“ Some poly families are structured so that one parent can be home to care for the children while two or more other adults work outside the home and earn an income, thus providing a better standard of living for all concerned. More adult caretakers means more people available for child care, help with homework, and daily issues such as transportation to extracurricular activities. Children thrive on love. The more adults they have to love them who are part of the family, the happier and more well-adjusted they are. There is no evidence that growing up in a poly family is detrimental to the physical, psychological or moral well being of children. If parents are happy in their intimate relationships, it helps the family. Happy families are good for children.[44] ”

Whether children are fully informed of the nature of their parents' relationship varies, according to the above considerations and also to whether the parents are "out" to other adults.[citation needed]

In one possible case indicative of the law related to parenting and polyamory in the United States, the Pennsylvania State Supreme Court in 2006 voted 5-1 that a father in a custody case had the right to teach his child (age 13) about polygamy (and hence possibly by implication about other multiple partner relationships), and that this right

24 comments:

Jo said...

Ohhh, now that question makes sense. No, that translation isn't ever going to be clearer. Donkey salami, though, D, bwahahahaha. Who doesn't want a little more?

;)

Danielle said...

@ jo

well..you want some more too?..sure..one day when you jump off the tofu-train we will feast on donkey:-)

Jo said...

Neverrrrrrr!

Danielle said...

you you you..vegetarian!!!^^

you eat the food of my food!!!

Jo said...

See it's this sort of thing which could make me doubt the veracityof your claim that you ate vegetarian for years...

UNLESS you meant you ate vegetarians...

Janine Ashbless said...

I'm a vegetarian too ... we are everywhere!

As for polyamory. Well, yes. Easily, once you get past the obsessive "I-only-want-him-and-no-one-else-and-he's not-to-look-at anyone-else" stage of the relationship, i.e the first month or so. Which, let's face it, I'm too old for anyway.

Basically, polyamory is for mature people. I suspect it would suit me very well. As long as they all left me alone lots to get on with writing.
:-)

Anonymous said...

I'm choosing to answer anonymously, for reasons that will be obvious. Personally, I think of polyamory as an ideal, a wonderful idea, but hard to put into practice. I do love more than one. I love my husband and I love another man. Deep in my heart, it's always been so, but only recently (in the past couple of years) have I given voice to what I kept quiet. It's not been easy. MY husband cannot understand and won't talk about it. Yet, because my relationship with this other man predates him - and has always been a part of my life as a friendship - he's not made me chose.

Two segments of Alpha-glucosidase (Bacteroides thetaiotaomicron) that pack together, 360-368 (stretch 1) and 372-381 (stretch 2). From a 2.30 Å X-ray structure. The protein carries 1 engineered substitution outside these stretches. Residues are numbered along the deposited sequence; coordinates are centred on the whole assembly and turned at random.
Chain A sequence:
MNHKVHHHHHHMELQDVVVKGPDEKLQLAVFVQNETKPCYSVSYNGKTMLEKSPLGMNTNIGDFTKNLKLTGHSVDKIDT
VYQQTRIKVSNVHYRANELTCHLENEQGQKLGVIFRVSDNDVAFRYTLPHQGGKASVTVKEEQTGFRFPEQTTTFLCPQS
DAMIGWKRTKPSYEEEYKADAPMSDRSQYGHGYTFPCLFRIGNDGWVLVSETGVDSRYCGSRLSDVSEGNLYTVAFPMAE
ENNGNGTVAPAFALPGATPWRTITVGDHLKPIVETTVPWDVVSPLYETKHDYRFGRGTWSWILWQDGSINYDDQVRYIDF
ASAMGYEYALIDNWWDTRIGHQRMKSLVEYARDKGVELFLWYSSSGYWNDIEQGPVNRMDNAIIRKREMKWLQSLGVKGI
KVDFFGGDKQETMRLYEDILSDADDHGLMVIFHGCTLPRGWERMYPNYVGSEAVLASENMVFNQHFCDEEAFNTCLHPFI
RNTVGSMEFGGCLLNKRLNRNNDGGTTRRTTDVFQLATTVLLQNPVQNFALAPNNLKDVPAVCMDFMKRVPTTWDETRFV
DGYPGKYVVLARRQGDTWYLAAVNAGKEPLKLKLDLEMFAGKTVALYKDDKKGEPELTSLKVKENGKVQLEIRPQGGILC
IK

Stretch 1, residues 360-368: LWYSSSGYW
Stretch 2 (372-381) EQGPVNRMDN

A good thing. I don't think I could. I hold onto a dream that one day my husband might be able to open enough to hear me out and make room. Polyamory is all about the consent of ALL parties - but sometimes one party cannot and will not consent. My husband fears losing me, and there is nothing I can say to assuage his fears. Only time will show. In the meantime, I tread a fine line. I'm not getting any younger. A love that I felt years and years ago has blossomed. It has given me great joy. It makes me sad that my husband cannot openly appreciate that joy (though he does unknowingly). So, I take it moment by moment, sad that I have to hide something so important to me. And I realize that most folks in the polyamory community would consider what we are doing "cheating" (though there's been no sex - yet). That makes me sad. But I have to stay true to my heart - there is no other way. I'm not "divided" - it all feels like one to me.

Ms. Moon said...

I can barely struggle along, just loving one and being loved by him. It would be too much for me and my soul could not take it if there were more people involved. Perhaps once I could have, but no more. Not even the slightest sliver of believe I could live like that.
I am small in that regard, I suppose, but it is how I am.

Petit fleur said...

Honestly, I love the potential for having that kind of relationship. I am in love with many people... only one of which could I live with, and that is the one who I married.

I have never felt that monogamy is what we were made for originally. If you think of prehistoric man and mortality rates of offspring... it was likely that humans were much like horses, with several women per each man so that man had a greater chance of one or more of his offspring surviving to adulthood to propagate the bloodline.

I would love if these kinds of relationships were more accepted, because while I don't know if I could adjust to it myself at the ripe ole age of 47, I think there is a lot of to be said for intimate community.

Great post D. You got my wheels spinning!
Peace,
pf

Jo said...